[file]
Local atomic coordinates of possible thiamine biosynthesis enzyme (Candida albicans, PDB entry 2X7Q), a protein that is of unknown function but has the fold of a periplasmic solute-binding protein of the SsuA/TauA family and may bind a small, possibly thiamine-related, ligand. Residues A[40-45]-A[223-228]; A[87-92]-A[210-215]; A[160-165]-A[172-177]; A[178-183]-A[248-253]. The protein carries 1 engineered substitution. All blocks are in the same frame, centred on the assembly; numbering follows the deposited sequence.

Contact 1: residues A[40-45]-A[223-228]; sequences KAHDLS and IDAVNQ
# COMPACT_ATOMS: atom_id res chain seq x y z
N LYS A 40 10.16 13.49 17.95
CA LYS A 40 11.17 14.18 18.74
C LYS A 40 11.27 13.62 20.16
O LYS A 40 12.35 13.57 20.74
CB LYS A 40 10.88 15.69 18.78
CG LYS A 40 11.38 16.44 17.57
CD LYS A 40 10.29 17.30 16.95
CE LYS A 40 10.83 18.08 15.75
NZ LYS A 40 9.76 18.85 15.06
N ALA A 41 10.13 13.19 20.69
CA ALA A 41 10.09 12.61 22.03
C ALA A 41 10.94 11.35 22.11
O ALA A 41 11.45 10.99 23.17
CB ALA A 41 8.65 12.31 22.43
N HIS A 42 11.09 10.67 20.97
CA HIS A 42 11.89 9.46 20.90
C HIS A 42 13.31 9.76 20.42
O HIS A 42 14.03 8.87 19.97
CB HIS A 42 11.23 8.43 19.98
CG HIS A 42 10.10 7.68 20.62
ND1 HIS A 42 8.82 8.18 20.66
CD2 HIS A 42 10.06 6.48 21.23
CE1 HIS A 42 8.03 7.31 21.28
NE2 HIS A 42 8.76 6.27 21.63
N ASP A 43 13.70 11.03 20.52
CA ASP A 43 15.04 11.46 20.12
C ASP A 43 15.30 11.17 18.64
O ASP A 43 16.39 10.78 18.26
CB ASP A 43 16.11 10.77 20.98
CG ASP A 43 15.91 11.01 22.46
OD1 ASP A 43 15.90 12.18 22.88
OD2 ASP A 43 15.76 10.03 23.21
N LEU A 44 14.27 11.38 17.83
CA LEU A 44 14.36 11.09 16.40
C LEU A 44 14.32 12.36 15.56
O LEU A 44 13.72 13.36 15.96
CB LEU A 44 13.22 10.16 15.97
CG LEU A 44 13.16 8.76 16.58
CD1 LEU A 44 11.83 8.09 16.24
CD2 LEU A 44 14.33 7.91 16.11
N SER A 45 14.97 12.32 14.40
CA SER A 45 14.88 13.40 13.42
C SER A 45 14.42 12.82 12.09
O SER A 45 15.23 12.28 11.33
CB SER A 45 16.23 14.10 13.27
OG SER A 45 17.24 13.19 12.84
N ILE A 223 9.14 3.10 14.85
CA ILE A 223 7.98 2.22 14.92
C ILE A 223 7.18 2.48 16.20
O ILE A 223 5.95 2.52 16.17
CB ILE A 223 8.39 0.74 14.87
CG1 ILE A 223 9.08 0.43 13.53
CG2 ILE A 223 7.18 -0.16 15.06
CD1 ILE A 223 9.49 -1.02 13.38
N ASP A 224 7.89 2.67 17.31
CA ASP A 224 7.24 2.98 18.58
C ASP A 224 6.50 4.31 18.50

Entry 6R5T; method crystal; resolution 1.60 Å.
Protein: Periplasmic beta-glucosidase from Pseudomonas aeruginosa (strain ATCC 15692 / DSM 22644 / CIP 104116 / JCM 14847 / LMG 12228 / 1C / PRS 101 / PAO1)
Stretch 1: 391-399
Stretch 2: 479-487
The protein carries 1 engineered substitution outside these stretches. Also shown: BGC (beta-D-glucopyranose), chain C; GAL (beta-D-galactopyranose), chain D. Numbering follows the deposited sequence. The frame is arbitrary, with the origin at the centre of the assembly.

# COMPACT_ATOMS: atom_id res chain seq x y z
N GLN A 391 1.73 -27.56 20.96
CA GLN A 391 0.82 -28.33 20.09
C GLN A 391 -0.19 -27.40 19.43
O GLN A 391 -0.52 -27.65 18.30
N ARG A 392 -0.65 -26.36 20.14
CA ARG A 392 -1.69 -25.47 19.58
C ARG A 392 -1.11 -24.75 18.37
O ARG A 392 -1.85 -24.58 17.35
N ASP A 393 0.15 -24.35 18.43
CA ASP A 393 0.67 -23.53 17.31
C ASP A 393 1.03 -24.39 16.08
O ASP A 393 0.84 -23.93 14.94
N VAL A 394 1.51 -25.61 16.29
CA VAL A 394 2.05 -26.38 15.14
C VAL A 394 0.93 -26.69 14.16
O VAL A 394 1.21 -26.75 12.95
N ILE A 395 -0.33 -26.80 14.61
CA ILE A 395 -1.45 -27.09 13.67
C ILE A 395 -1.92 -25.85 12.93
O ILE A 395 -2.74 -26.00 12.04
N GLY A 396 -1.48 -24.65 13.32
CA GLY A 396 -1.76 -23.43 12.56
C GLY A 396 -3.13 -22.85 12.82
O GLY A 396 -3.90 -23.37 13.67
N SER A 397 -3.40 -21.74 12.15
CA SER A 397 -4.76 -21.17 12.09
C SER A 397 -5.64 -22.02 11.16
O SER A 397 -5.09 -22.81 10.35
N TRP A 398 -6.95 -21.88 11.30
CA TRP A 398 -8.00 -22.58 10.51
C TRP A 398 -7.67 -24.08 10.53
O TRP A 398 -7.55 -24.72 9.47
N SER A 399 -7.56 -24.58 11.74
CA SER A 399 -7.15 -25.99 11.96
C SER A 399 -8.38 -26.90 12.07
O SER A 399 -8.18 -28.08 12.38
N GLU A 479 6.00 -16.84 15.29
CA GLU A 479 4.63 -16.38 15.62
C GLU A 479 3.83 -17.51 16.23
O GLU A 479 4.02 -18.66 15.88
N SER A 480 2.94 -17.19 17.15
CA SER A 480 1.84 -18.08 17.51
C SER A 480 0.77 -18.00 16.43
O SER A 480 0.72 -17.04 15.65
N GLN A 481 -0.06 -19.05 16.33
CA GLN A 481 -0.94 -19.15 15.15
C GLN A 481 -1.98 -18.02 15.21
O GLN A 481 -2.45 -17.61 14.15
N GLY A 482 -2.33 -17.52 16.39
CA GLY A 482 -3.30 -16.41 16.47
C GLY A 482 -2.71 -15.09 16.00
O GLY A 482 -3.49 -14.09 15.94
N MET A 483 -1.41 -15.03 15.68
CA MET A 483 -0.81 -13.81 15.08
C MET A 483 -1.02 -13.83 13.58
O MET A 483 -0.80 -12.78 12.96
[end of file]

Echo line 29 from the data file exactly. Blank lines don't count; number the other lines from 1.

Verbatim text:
CA ASP A 43 15.04 11.46 20.12